Canada’s energy sector includes oil and gas exploration, hydroelectric, wind, solar and tidal energy, shale gas and coal, among others. Like many natural resources, speculation and exploration originally led to temporary, camp-style settlements based around an extraction site, and a harvest-and-move approach to smaller finds.
Energy resources are found across the country. Natural gas was discovered in the Maritimes and oil in Ontario in the 1850s, but the Ontario boom was short-lived: by the 1870s the first few fields were dead, and population plummeted. Intense commercialization in this region was hampered by lack of infrastructure (mainly poor roads over swampy drilling areas), which didn’t allow for large-scale machinery. By the early 1900s the focus on energy exploration shifted west, and a speculative flurry began in Alberta.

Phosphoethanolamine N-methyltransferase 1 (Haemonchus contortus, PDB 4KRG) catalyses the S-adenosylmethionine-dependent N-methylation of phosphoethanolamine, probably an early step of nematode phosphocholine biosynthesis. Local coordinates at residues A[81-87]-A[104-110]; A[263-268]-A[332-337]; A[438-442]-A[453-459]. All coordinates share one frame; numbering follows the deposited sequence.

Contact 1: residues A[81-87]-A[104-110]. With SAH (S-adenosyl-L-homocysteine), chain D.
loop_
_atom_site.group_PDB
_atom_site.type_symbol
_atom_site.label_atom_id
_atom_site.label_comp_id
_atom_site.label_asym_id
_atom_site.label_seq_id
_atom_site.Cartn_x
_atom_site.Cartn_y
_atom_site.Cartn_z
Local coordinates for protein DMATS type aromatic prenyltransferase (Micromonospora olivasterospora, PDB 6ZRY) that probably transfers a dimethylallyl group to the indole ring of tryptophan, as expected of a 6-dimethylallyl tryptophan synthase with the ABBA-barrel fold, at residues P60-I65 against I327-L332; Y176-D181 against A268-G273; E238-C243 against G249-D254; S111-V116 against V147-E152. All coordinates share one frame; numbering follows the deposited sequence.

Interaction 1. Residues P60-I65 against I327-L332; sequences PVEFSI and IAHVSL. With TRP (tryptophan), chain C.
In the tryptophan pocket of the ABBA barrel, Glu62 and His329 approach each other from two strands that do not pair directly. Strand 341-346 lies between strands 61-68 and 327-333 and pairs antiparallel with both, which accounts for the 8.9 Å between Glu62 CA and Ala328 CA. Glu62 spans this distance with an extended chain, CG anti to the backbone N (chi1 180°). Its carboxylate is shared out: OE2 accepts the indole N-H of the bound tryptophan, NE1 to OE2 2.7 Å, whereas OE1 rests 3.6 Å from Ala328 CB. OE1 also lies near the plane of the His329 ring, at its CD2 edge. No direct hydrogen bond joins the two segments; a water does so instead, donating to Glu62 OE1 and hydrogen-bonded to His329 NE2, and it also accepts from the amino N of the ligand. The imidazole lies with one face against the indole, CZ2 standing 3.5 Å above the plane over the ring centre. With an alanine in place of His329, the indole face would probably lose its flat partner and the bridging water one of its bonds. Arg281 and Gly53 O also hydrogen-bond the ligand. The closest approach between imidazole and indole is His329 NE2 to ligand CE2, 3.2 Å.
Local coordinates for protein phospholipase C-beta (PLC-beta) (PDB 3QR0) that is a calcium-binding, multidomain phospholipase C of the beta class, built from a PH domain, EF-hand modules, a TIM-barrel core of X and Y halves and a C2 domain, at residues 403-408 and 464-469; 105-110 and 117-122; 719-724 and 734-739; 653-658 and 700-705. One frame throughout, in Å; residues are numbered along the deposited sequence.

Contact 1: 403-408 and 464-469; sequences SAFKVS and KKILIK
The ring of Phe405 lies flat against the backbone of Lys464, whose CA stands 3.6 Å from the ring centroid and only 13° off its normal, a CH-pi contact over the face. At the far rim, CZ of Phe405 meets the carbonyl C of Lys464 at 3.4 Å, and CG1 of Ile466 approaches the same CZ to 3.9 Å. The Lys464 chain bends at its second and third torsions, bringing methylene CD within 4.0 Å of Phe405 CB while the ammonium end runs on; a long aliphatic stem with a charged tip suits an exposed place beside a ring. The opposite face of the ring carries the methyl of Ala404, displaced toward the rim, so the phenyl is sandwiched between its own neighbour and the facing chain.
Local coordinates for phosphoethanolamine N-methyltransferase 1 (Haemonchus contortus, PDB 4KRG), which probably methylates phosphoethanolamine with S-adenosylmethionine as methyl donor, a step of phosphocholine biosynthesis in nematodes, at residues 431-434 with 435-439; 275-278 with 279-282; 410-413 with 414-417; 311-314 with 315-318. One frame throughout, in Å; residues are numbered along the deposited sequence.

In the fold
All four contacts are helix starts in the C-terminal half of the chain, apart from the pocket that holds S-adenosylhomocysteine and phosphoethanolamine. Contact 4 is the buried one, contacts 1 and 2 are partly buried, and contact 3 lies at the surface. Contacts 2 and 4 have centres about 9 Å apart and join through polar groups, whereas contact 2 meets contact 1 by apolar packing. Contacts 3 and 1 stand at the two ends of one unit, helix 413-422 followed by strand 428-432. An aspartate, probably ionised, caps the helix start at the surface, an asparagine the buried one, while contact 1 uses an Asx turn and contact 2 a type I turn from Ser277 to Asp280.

Major oil and gas fields like those found in Alberta have led to more sustained infrastructure, but the speed and scale of housing needed to accommodate sudden rushes of production often result in basic living quarters with few amenities. Single-family homes, schools and community centres are often neglected due to the risk of the boom and bust cycle that accompanies many drill sites. As communities mature, demand for more stable housing often outstrips supply, and costs can quickly become unsustainable.
Renewable energy in Canada has often avoided this boom or bust cycle, but often doesn’t lead to the establishment of permanent communities, and can also negatively affect nearby settlements: for example, major hydroelectric dams could lead to flooding, while wind farms have faced backlash from noise complaints to adverse affects on migrating birds.
Environmental concerns and First Nations land claims have shifted the landscape of many energy-based developments. Community development in the energy sector often depends upon the interplay between sustainable employment, infrastructure geared toward families, and active exchange between First Nations communities and local governments.